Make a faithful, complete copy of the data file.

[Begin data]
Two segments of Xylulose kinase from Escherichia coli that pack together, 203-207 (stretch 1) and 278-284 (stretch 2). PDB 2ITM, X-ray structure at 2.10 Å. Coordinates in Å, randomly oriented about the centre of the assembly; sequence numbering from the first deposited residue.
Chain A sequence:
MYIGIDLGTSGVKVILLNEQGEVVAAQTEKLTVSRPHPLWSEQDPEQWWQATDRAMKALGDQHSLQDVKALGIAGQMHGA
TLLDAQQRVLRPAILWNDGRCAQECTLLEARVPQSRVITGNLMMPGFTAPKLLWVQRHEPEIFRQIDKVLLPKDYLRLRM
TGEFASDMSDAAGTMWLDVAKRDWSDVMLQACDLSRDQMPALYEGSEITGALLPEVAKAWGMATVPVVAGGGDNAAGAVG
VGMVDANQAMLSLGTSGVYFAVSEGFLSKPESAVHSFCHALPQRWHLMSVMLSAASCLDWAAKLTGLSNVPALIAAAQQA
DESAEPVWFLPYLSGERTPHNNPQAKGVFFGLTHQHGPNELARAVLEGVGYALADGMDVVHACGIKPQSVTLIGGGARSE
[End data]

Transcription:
Two segments of Xylulose kinase from Escherichia coli that pack together, 203-207 (stretch 1) and 278-284 (stretch 2). PDB 2ITM, X-ray structure at 2.10 Å. Coordinates in Å, randomly oriented about the centre of the assembly; sequence numbering from the first deposited residue.
Chain A sequence:
MYIGIDLGTSGVKVILLNEQGEVVAAQTEKLTVSRPHPLWSEQDPEQWWQATDRAMKALGDQHSLQDVKALGIAGQMHGA
TLLDAQQRVLRPAILWNDGRCAQECTLLEARVPQSRVITGNLMMPGFTAPKLLWVQRHEPEIFRQIDKVLLPKDYLRLRM
TGEFASDMSDAAGTMWLDVAKRDWSDVMLQACDLSRDQMPALYEGSEITGALLPEVAKAWGMATVPVVAGGGDNAAGAVG
VGMVDANQAMLSLGTSGVYFAVSEGFLSKPESAVHSFCHALPQRWHLMSVMLSAASCLDWAAKLTGLSNVPALIAAAQQA
DESAEPVWFLPYLSGERTPHNNPQAKGVFFGLTHQHGPNELARAVLEGVGYALADGMDVVHACGIKPQSVTLIGGGARSE